The case study showcases the value of using real-time, sensor data from bee hives in addition to pesticide use and other statistics for understanding systemic stressors and monitoring bee health. See the online demonstrator and read more...
Big (health) data in dementia
This use case looks at leverage big data for improving health,
particularly focusing on the growing number of dementia cases. Read more...
Crisis management and anticipation
case study explores new and near-real-time data sources for anticipating and managing crisis. Read more...
Citizen science and environmental policy
The case study reviews opportunities for using citizen science to inform and enact environmental policies. Read more...
Text and opinion mining
Text and opinion mining are two methods that may assist policymakers throughout all
stages of the policy cycle. The case study gives an overview of methods and applications. Read more...
A consolidated report can be downloaded here.
The Dashboard is intended to illustrate how data drawn from many different sources, and at different levels of granularity, can be integrated to afford users such as beekeepers, scientists and policy-makers an integrated view of the bee health domain and the various stressors that may affect bee health. This concept should be applicable not only to the case of bees but more generally for environmental policy challenges that could benefit from real-time, continuous sensor monitoring combined with a comprehensive set of environmental and policy data. Showing such combined data in a unified visualisation and analysis interface allows explorations and inferences that may not be apparent by looking at individual data sets.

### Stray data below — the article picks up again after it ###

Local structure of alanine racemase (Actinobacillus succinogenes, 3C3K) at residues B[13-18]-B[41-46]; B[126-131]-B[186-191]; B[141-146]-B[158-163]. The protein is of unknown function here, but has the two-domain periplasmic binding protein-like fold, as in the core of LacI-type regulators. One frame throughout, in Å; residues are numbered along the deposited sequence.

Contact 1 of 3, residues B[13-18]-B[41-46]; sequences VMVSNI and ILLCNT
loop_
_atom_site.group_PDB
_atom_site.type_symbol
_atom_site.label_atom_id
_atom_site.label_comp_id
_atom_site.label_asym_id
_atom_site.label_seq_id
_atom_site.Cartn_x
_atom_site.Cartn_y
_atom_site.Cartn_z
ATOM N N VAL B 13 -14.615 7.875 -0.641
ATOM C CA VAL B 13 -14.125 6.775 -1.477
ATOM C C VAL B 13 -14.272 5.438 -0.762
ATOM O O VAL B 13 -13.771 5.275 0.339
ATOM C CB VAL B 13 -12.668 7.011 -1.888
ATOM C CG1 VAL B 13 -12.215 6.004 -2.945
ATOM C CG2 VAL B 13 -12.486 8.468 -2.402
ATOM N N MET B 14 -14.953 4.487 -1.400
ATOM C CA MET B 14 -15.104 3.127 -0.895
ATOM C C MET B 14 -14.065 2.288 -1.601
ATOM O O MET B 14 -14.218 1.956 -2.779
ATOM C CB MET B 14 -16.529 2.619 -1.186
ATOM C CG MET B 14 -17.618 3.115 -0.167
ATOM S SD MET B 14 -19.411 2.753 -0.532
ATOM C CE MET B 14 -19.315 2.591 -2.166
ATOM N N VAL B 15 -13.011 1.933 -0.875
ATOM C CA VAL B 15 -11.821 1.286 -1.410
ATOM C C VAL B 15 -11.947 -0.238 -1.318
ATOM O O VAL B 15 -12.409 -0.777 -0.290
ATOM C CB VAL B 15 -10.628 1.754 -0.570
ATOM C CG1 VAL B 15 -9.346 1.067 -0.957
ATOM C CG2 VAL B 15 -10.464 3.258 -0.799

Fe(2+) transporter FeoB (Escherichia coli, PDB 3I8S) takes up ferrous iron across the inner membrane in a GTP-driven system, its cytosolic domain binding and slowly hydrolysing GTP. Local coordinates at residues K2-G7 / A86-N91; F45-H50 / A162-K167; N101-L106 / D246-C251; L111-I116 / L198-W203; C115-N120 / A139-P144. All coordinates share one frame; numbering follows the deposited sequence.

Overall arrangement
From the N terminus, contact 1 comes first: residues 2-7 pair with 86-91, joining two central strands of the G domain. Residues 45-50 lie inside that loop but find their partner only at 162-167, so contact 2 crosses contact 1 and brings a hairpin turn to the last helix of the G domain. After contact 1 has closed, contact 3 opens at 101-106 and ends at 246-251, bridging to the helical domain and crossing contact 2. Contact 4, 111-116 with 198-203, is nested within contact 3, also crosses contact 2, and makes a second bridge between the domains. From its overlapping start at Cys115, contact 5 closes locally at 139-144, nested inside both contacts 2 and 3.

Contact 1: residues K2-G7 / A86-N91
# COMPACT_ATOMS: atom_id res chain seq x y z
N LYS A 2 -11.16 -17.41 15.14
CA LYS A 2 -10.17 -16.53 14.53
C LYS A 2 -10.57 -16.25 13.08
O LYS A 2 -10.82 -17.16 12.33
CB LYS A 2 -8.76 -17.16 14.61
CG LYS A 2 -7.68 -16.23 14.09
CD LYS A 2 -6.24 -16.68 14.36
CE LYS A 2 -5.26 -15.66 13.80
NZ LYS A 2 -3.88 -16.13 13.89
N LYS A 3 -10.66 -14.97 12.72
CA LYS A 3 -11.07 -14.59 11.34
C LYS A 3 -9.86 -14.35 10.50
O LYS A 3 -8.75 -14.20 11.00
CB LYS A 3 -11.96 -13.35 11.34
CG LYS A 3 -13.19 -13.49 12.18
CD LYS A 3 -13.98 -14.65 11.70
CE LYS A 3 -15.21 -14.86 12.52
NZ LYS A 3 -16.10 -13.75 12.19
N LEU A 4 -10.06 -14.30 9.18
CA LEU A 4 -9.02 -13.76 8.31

This data exploration can be carried out at several levels:
Hive-level (microscale): the real-time behaviour of single hives and apiaries, including information on hive internal environments
Neighbourhood-level (mesoscale): information on local environmental conditions, including local weather, nearby crops and their flowering patterns, local use of pesticides and local pollution
National and EU-level (macroscale): information about crop-use and other biodiversity indicators, nation-wide usage of pesticides, incidence of disease, etc. and their effects at national level, as well as information about regulatory events and their impacts.
A State-of-the-Art Report
The starting point of the study was an inventory of examples and data4policy projects from governments in the EU Member States and EU-level organisations, while taking into consideration initiatives in Canada, India, Singapore, South Korea, US and international organisations such as World Bank. The reports discusses how (open) administrative data is being used intensively, how new data sources are being used (e.g. sensor data and social media data), how data linking is becoming the norm and how data analytics still mostly concerns descriptive statistics. In addition, the report explores how big data and other innovative data-driven approaches are used in different policy areas and in different parts of the policy cycle. Moreover, the report discusses ethical issues such as privacy, representativeness and inclusion, and the challenges in moving from pilots to full implementation of data-driven approaches for evidence informed policymaking.
An executive summary of the report gives a quick overview, whereas the courageous readers cand consult the full state-of-the-art and inventory of projects.
Data meets policy
September 2015. This high-level international workshop hosted a collective reflection on the potential of new and emerging methods for data analytics, alternative data sources and visualisations to dramatically transform the way that public policy is conceived and executed.
If you've missed it, here is the report.